Wednesday, January 2, 2013

Bulletin 166 - Maui forest birds

The Hawaiian Islands have the dubious distinction of having the most species of birds that have become extinct, of any place in the world. Why is this? As the most isolated archipelago, most native species were endemic to the islands. When the Polynesian settlers arrived from Tahiti about 800AD, the islands were completely forested. The Polynesians brought alien plants and animals with them to the islands and started clearing land for agriculture. It is estimated from fossil remains that 45 species of birds, went extinct in the next 1000 years.

Europeans arrived after 'discovery' of the islands by Captain Cook in 1778. They brought more alien plants as well as sheep, goats, cattle, horses, pigs, dogs, cats and rats. The grazing animals decimated the local flora, and native birds were forced higher on the mountains to find their usual food sources.

As we saw in the last bulletin, many species of shorebirds migrate back and forth from Hawaii to other continents. These birds carry diseases like avian malaria and avian pox. However, there were no native mosquitoes on Hawaii to transmit the disease to the local birds. In mid 1800s, there was a release of mosquito larvae from a ship's water tanks. This spread these diseases to the local birds who had no natural resistance at all. Fortunately, the mosquitoes breed only up to about 3000' elevation, so on those islands with tall mountains, (Kauai, Hawaii, Maui) there remained disease free areas still.

A further 25 species have gone extinct since the settlement by Europeans. Several species have become extinct in the last 20 years and some other critically endangered ones, are being bred in captivity in attempt to preserve them. For further reading and pictures of these beautiful birds that are gone forever, see this page.

On Maui, the only place to see some of these remaining rare birds is Hosmer Grove and the Waikamoi Preserve managed by the Nature Conservancy. Both places are in Haleakala National Park. I was fortunate to get the services of a docent to take me into the Nature Conservancy preserve, as access is severely restricted.

2 birds in the latest guide book by the Hawaii Audubon Society (2005) edition are extinct..the Poouli, and Nukupuu were last seen on Maui in the 1990s. so the rarest bird left is the Maui Parrotbill (population estimated about 500) which I did not see. The docent says he finds them about once a month making 2-3 visits per week.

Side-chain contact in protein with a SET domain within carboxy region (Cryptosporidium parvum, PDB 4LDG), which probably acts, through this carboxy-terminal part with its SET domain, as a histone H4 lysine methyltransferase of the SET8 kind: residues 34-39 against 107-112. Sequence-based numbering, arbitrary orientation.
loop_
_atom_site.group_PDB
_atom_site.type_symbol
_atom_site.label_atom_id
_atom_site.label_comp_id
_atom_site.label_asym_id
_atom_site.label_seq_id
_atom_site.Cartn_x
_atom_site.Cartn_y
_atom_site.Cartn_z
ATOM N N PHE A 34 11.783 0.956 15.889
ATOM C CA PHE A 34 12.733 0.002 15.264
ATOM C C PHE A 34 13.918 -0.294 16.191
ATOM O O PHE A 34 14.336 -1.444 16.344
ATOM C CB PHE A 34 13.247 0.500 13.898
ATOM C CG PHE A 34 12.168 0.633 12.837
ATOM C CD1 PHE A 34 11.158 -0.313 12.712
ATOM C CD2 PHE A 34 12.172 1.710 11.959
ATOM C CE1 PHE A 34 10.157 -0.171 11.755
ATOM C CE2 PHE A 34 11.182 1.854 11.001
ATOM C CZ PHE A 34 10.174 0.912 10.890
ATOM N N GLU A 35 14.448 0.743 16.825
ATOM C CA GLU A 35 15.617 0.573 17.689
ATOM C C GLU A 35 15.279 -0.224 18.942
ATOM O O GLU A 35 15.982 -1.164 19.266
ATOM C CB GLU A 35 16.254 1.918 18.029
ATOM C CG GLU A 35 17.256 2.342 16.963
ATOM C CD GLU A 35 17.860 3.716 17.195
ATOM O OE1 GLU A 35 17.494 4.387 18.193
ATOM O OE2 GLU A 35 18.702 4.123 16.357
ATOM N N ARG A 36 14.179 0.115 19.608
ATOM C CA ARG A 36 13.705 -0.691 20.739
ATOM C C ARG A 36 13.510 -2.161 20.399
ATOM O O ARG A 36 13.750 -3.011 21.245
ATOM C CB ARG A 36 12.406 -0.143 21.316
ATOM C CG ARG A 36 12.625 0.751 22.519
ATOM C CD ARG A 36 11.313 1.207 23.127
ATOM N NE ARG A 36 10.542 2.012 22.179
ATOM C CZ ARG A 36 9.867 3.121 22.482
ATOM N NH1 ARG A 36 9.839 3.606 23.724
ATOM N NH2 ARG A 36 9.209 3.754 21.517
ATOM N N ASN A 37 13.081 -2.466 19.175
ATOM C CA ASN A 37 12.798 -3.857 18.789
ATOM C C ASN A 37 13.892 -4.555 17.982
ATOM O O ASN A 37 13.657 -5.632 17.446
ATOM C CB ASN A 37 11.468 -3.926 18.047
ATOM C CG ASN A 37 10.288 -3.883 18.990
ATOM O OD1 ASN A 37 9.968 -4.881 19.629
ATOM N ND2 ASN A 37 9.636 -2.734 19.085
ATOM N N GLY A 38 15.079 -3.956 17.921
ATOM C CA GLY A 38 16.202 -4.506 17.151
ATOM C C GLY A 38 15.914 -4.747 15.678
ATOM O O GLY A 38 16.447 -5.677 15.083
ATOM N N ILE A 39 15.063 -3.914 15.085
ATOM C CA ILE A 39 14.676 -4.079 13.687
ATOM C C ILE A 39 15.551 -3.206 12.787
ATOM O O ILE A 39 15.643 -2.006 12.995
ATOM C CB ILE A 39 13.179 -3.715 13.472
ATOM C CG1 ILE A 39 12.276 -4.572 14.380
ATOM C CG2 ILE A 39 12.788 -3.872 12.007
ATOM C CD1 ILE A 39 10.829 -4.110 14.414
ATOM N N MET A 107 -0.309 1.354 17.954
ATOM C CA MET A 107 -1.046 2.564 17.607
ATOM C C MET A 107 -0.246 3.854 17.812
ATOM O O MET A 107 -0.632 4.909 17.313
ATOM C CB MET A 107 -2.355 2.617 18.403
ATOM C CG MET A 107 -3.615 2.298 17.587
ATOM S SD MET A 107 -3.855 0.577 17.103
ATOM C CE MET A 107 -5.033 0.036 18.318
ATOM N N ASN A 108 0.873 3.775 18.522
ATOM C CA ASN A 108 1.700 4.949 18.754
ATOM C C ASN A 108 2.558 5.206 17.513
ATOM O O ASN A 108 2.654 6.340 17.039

The Akohekohe (Palmeri dolei) or Crested Honeycreeper is the 2nd rarest extant Maui endemic with a population estimated at 3,500 birds. It is a 7" predominately black bird with reddish orange nape of neck and similar colored spots on flanks. It was a cold raining day on my visit, but I did see a single bird and got 1 quick photo. A lifer for me, as I missed it on previous visits to Maui. I need to return to get a better photo!

The Maui Alauahio (Paroreomyza montana) is also known as the Maui Creeper. It is a Maui endemic bird that is fairly common in native trees. It is yellow (male) to olive green (female).

Maui Alauahio - male
The Maui Amakihi (Hemignathus virens wilsoni) is an endemic subspecies of the Hawaii Amakihi and potential split, as the Amakihi complex was recently split in to 3 species. It is fairly common and unlike the other native birds, does frequent non-native trees. This photo was taken at the Hosmer Grove campground, not in the preserve. It is olive with black lores and curved bill.

Hawaii Amakihi - Maui subspecies
There are 2 red birds with black wings that occur on all the main islands. The Iiwi (Vestiaria coccinea) is often illustrated in books on Hawaii due to its remarkable curved red beak. It is completely red below. The sexes are similar. Here it is on an ohia blossom, a favorite food source and a good place to watch for this bird.

In contrast, the Apapane (Hematione sanguinea) has a short black beak and white belly. It also visits ohia blossoms. This is an adult. The juveniles are olive green.

Apapane - adult
Lastly, no photo tour of Maui would be complete without a picture of the Haleakala Silversword (Argyroxiphium sandwicense). This plant, a member of the daisy family is found in Haleakala National Park at elevations of 7000 feet to the summit at 10,000 feet on the volcano.

Haleakala Silversword
Happy birding and photography,

David McDonald

photos copyright 2012 David McDonald

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